Gov't Urged To Stockpile Vaccinesgreenspun.com : LUSENET : TimeBomb 2000 (Y2000) : One Thread
I came across this today. This leads me to believe that we are in for alot more then power outages and food shortages. I didn't realise how serious these threats of terrorism were to us.
MARCH 16, 14:40 EST
Gov't Urged To Stockpile Vaccines
By LAURA MYERS Associated Press Writer
WASHINGTON (AP) - Senators concerned that the nation isn't prepared for biological terrorism urged the government Tuesday to stockpile more anthrax and smallpox vaccines and to develop new ones.
Sen. Arlen Specter, R-Pa., also called on the Clinton administration to declassify a Pentagon list of some two dozen biological weapons in order to warn Americans, saying he would write a letter to Defense Secretary William Cohen asking him to do so.
``This ought to be on the front burner,'' Specter told a joint hearing of the Veterans Affairs Committee and the Appropriations Committee's health panel, both of which he chairs. ``The American people have a right to know what's happening here.''
Sen. Jay Rockefeller, D-W.Va., said the United States is ``way behind in our efforts in dealing with bioterrorism,'' calling the potential danger ``extremely real.''
``It is as great a threat or a greater threat than the Soviet Union posed to us,'' Rockefeller declared.
The Pentagon is inoculating all 2.4 million U.S. troops and reserves against anthrax to protect against possible germ warfare. Vaccine supplies are limited, however, since only one U.S. company manufactures it.
Anthrax kills 80 percent of those who inhale germ spores and are not treated. It is not spread by person and can be prevented by antibiotics taken before symptoms appear.
Smallpox is a highly contagious, untreatable virus. The disease was eradicated decades ago, but the former Soviet Union and other countries experimented with turning laboratory supplies of the virus into bioweapons, so the risk still exists.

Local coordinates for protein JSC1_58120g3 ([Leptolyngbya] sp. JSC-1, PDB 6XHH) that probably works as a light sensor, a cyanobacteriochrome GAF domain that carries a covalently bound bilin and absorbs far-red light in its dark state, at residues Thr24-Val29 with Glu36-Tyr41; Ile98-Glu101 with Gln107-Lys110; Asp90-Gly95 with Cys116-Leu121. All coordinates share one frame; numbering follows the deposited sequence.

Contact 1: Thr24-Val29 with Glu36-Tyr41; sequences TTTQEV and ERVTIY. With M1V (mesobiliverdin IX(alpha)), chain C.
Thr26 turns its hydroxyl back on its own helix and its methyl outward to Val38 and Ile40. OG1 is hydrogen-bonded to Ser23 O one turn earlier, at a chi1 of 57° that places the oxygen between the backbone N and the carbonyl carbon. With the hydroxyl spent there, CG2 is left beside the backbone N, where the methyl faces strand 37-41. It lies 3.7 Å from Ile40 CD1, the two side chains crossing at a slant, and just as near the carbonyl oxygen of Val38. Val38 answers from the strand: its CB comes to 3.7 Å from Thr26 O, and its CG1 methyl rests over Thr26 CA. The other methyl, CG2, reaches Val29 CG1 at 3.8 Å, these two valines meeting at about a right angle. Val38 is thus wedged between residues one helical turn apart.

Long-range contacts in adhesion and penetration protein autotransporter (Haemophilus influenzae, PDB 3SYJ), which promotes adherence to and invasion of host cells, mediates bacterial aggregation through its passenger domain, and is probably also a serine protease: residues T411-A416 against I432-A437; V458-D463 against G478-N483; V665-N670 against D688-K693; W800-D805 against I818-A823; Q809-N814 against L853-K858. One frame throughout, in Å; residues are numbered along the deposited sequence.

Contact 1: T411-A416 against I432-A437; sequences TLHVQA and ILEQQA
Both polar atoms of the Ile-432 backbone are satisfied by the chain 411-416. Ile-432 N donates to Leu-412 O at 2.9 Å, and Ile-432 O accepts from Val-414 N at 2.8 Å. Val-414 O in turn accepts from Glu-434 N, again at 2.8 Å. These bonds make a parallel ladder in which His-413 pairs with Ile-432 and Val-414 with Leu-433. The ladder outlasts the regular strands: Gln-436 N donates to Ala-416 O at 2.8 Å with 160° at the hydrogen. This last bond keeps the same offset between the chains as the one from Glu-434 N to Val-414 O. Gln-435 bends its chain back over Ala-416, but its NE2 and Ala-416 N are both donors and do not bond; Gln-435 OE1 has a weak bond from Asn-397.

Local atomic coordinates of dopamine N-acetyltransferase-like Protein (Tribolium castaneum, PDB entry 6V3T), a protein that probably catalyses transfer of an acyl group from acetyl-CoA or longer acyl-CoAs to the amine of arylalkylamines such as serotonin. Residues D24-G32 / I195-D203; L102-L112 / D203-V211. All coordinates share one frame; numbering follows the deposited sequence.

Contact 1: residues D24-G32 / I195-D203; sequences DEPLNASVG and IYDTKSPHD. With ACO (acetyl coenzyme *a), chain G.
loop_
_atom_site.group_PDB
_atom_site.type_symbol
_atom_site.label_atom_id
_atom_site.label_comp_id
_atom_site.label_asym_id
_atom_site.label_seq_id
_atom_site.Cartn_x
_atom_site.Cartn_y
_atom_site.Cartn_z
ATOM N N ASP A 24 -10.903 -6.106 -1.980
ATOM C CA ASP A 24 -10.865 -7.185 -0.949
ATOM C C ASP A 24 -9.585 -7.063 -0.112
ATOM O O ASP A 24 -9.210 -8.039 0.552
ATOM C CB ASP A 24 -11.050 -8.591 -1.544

Smallpox vaccines are no longer being manufactured, but the U.S. government maintains 6 million to 7 million doses of vaccine.
President Clinton last year ordered federal agencies to expand steps against possible chemical and biological attacks in the United States. His fiscal 2000 budget proposes boosting spending by $2.8 billion to safeguard against such attacks, as well as against assaults on sensitive computer networks.
The Health and Human Services Department is spending $158 million this year to prepare for possible bioterrorism and is asking for $230 million next year. A top HHS priority is creating a stockpile of treatments and vaccines, focusing first on antibiotics against anthrax and the plague and enhancing the existing smallpox vaccine supply, U.S. officials said.
Specter and Rockefeller called for the development of a broader range of vaccines.
``There is a large number of biological threats for which the United States has no vaccine,'' Specter said.
Rockefeller added, ``Everything needs to be taken seriously.''
Margaret Hamburg, the HHS assistant secretary for planning and evaluation, said there is ``wide agreement in the scientific community'' that the United States should develop an improved smallpox vaccine. And she agreed other vaccines should be developed, but said it could take years and be costly.
There is a potential for runaway anti-terrorism spending, cautioned the General Accounting Office, the investigative arm of Congress.
``Our message is not that we should stop funding,'' said Henry Hinton, GAO's assistant comptroller general for national security and international affairs. ``What we see missing from the picture is ... focusing the federal machinery and resources out there to make sure we get to the highest part of the threats.''
Hinton said intelligence assessments conclude the greatest terrorist threats remain conventional weapons, such as bombs that destroyed a federal building in Oklahoma City in 1995 and hit two U.S. embassies in Africa last year.
A Japanese cult's release of the nerve gas sarin in a Tokyo subway in March 1995 - killing 12 people and injuring more than 5,000 - raised global concerns about bioterrorism.
-- maji (majiWI@yahoo.com), March 16, 1999
Does anyone know anyhting about antrax vaccines? I know that a lot of personnel in the military are/or have been refusing to take them. Does anyone know what the risks are?
-- Wondering (email@example.com), March 16, 1999.
To check out the anthrax, go to www.gulfwarvets.com. This is important to me, because my spouse is faced with taking this or getting out.
-- (firstname.lastname@example.org), March 16, 1999.
Another site I found with info on anthrax and other interesting info is:
www.disastercenter.com/ scroll down click terrorism & secruity info scroll down to anthrax vaccination program
-- maji (majiWI@yahoo.com), March 16, 1999.
Here are a few interesting tidbits on the military's program to vaccinate soldiers for Anthrax.
Now honestly... if this is a global and national threat, how long is it until we get our "mandatory" vaccinations? Wired.com article on Anthrax and military. http://www.wired.com/news/news/politics/story/18485.html?wnpg=1 This is scary stuff. Official word on Anthrax etc. http://www.defenselink.mil/specials/Anthrax/